DOMAIN S# RENAMES INT DERIVES {Eq, Ord};

DOMAIN QTY RENAMES INT DERIVES {Eq, Ord, Arith, ToINT, FromINT};

DOMAIN P# RENAMES INT DERIVES {Eq, Ord};

DOMAIN component_P# RENAMES P# DERIVES ALL;

DOMAIN assembly_P# RENAMES P# DERIVES ALL;

The RENAMES says the two domains have the same pool of values, but a distinct name. The DERIVES says those operations are supported for equality testing/ordering values within the same domain. (But I can't compare S# 4 to INT 4. Arguably, all domains should support Eq, as per RM Pre 8.) Arith says I can do arithmetic between QTYs. ToINT says I can cast QTYs to INT, so that I can multiply a QTY by a Weight, etc. FromINT says I can cast some calculated result back to QTY. I can't cast S# to/from INT.

DERIVES ALL is a shorthand for supporting all the operations of the renamed-from domain (P# in those examples), not all the operations of the ultimate renamed-from (INT).

INT is a system-supplied domain. System-supplied domains are just user-defined domains predeclared/supplied by the compiler implementor, nothing special about them. The D might define syntactic shorthands to express values in those domains, but the denoted values are just as if user-defined.

DOMAIN BOOL = FALSE | TRUE DERIVES {Eq, Ord};   -- example enumerated domain, in sum-of-product style

For enumerated domains like that, the compiler can figure out how to overload the operations in Eq, OrdFALSE < TRUE because FALSE appears earlier in the enumeration. For more complex domains, or more complex operations, there'll be low-level code to implement the overloading of operations.

QTY5 := QTY 5; -- no type annotation

Is a valid assignment: the inferred domain for variable QTY5 is QTY.

UPDATE SP : {QTY := QTY5};

Is a valid statement: it assigns QTY 5 to the QTY domain of all tuples in relvar SP.

UPDATE SP WHERE S# = S# 4: {QTY := QTY + QTY5};

Is a valid statement, exhibiting 'open expressions' in which a bare domain name (S# = ...QTY + ...) ranges over that domain in the tuples being updated; whereas for values, the domain must be given. Except ...

UPDATE SP WHERE S# = 4 : {QTY := 5};

Hmm a 'liberal' D might support that: there's enough syntactic context to infer the 4 must be in domain S#, the 5 must be in domain QTY. Note that in the absence of context, bare 4, 5 is not INT nor RAT nor FLOAT nor S#, QTY, etc. It's polymorphic: awaiting more context to fix its domain. A tutorial D would not accept that, because (apparently) there's some pedagogic point to make.

As for inheritance ...

  • There's a form of inheritance in the DOMAIN ... RENAMES ... DERIVES {...} decl: a domain inherits supported operations from the domain it's renamed from.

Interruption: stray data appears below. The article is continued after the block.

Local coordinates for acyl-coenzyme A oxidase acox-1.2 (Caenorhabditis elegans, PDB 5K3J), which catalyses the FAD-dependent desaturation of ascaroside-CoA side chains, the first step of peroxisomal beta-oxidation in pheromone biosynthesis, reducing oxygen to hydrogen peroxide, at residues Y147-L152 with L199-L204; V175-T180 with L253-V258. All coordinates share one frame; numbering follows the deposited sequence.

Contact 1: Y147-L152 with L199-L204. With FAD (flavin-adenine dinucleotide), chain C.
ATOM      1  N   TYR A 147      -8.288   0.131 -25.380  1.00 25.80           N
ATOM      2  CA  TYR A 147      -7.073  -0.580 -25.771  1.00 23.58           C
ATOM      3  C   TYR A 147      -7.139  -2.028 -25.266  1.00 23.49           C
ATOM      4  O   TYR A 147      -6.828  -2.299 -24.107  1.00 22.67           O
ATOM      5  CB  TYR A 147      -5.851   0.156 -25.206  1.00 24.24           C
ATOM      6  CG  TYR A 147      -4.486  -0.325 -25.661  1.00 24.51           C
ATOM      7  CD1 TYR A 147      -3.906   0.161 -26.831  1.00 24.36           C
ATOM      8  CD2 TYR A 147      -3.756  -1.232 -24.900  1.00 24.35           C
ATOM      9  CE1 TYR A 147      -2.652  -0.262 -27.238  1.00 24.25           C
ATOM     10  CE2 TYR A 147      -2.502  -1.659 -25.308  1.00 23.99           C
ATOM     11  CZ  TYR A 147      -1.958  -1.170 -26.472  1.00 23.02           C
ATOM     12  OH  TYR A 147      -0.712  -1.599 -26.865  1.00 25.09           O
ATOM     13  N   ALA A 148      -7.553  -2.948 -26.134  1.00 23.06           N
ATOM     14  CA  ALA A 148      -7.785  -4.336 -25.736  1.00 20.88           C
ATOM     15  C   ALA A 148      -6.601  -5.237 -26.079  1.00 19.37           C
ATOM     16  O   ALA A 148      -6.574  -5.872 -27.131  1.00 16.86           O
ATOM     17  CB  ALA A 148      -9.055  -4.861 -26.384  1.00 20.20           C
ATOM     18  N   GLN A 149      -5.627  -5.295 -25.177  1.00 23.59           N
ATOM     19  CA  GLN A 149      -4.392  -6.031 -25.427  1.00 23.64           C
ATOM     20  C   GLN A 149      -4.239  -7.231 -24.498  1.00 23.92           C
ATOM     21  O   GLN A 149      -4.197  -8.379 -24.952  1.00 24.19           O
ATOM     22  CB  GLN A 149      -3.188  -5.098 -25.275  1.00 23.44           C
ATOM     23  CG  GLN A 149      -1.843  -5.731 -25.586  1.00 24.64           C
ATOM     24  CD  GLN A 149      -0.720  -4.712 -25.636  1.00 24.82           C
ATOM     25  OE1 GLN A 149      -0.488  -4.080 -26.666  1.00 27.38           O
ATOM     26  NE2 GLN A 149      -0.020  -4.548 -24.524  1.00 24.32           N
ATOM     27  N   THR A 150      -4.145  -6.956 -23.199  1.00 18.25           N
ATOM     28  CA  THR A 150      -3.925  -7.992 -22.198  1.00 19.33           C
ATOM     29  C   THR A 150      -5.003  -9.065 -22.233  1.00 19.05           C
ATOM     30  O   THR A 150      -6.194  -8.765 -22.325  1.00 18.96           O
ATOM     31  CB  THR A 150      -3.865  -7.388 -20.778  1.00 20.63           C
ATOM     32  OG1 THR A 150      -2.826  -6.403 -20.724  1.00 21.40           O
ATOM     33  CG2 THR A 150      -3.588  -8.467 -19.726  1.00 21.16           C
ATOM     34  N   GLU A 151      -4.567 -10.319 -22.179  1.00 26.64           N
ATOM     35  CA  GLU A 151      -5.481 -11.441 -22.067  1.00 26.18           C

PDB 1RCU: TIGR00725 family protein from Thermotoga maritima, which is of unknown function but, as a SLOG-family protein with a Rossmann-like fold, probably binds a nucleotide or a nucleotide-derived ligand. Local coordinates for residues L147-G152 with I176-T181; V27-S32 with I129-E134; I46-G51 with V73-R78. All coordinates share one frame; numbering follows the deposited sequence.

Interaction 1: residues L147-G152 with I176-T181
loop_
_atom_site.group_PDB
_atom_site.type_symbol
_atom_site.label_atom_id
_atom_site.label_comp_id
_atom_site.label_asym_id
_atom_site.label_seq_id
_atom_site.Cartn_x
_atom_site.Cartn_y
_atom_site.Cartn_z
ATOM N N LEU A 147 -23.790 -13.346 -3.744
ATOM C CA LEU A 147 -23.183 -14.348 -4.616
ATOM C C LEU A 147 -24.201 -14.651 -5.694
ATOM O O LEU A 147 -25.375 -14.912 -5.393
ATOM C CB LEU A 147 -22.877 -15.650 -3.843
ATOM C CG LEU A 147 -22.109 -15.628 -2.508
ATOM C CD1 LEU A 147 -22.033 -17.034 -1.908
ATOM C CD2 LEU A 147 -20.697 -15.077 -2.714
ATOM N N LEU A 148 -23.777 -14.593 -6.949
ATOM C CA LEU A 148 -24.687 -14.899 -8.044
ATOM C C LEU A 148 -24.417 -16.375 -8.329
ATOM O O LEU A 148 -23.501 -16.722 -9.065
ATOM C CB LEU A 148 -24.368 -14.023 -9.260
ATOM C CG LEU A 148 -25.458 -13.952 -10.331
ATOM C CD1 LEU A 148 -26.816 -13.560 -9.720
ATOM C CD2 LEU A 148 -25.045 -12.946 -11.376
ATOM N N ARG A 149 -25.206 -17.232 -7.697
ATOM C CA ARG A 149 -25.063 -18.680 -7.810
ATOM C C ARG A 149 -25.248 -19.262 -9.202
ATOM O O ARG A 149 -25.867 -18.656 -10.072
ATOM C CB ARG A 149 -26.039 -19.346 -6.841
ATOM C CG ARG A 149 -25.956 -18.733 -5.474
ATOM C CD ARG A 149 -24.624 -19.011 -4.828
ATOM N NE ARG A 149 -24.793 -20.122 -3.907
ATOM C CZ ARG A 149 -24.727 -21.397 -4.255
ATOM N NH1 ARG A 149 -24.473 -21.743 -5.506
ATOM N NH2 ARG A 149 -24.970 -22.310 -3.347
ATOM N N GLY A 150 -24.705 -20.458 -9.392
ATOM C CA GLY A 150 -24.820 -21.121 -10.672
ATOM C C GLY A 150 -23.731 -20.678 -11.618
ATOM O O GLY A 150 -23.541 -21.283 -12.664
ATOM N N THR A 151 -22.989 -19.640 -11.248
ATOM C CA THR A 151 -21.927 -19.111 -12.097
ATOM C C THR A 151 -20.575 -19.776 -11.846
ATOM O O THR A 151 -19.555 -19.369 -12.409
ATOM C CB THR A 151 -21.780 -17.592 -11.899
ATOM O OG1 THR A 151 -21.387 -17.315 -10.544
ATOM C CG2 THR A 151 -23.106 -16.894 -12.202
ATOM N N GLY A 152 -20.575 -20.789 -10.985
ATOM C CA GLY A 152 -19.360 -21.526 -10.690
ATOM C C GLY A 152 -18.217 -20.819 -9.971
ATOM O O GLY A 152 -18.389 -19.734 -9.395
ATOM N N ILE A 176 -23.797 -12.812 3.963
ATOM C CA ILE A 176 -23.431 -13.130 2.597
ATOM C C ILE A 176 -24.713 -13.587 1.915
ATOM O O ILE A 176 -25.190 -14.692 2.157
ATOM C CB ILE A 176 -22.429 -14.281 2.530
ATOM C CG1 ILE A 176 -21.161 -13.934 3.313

• There's a form of inheritance (not shown) in those supported operations: the decl for Arith operations can insist all domains it supports already support Ord.
  • Specialisation-by-Extension is already supported by the RM, needing no subsumption, modification, etc: a Salaried Employee is represented by a tuple in the Salary relvar with a Foreign Key to a tuple in the Employee Relvar.
  • Specialisation-by-Constraint is not supported, not wanted, not needed. You can declare constraints on/between relvars in the usual way. That doesn't change the type of the relvar, or of tuples within its body.
  • Most Specific Type not needed: all values have the type as declared or inferred from their denoting expressions. (In fact in the absence of type annotations, an expression's type is initially inferred as the most general consistent with the expression. That might get refined from surrounding syntactic context.)

Uh-oh. What am I going to write about for the next 499 pages?

Quote from dandl on October 22, 2019, 11:19 pm
Quote from Dave Voorhis on October 22, 2019, 1:35 pm

Only if there is truly no distinction between interpretations of bit patterns at machine addresses can a system be considered typeless. As soon as there is some semantic distinction between the types (!) of data stored at addresses, it is (at least weakly) typed.

I think you're wrong. A language is typeless of it adds no type features to the underlying machine architecture. The semantics exist only in the hardware and the programmer's mind, not in the language.

It's not my personal terminology but a shift -- over the last decade or so at least -- in the vernacular of discourse in language circles. Some years ago, "typeless" would have been casually used for languages like BCPL, Forth and (most) assembly languages. Now they're generally (but, admittedly, not universally -- there are a few terminological holdouts :-) described as weakly typed, because there is at least some semantic distinction (even if entirely human-operated) between data types. This shift no doubt derives from a desire to clearly distinguish such languages from, say, formal calculi that are truly typeless.

In a given language, distinguished operator semantics may exist only in the hardware but if exposed by the language enough to say, e.g., "this is integer addition" vs "this is floating point addition", then it's typically described as weakly (perhaps very weakly) typed.

A formal calculus where there are only functions, parameters and arguments but no notion of "kinds" of arguments at all would be described as typeless.

That said, I fully appreciate that there could conceivably be a typeless database (sub)language, in which attributes only reference abstract values that are completely opaque to the language aside from being able to test them for equality.

I'm the forum administrator and lead developer of Rel. Email me at dave@armchair.mb.ca with the Subject 'TTM Forum'. Download Rel from https://reldb.org
Quote from AntC on October 23, 2019, 6:29 am
Quote from Dave Voorhis on October 22, 2019, 12:13 pm
Quote from AntC on October 22, 2019, 12:04 pm
Quote from Dave Voorhis on October 22, 2019, 11:49 am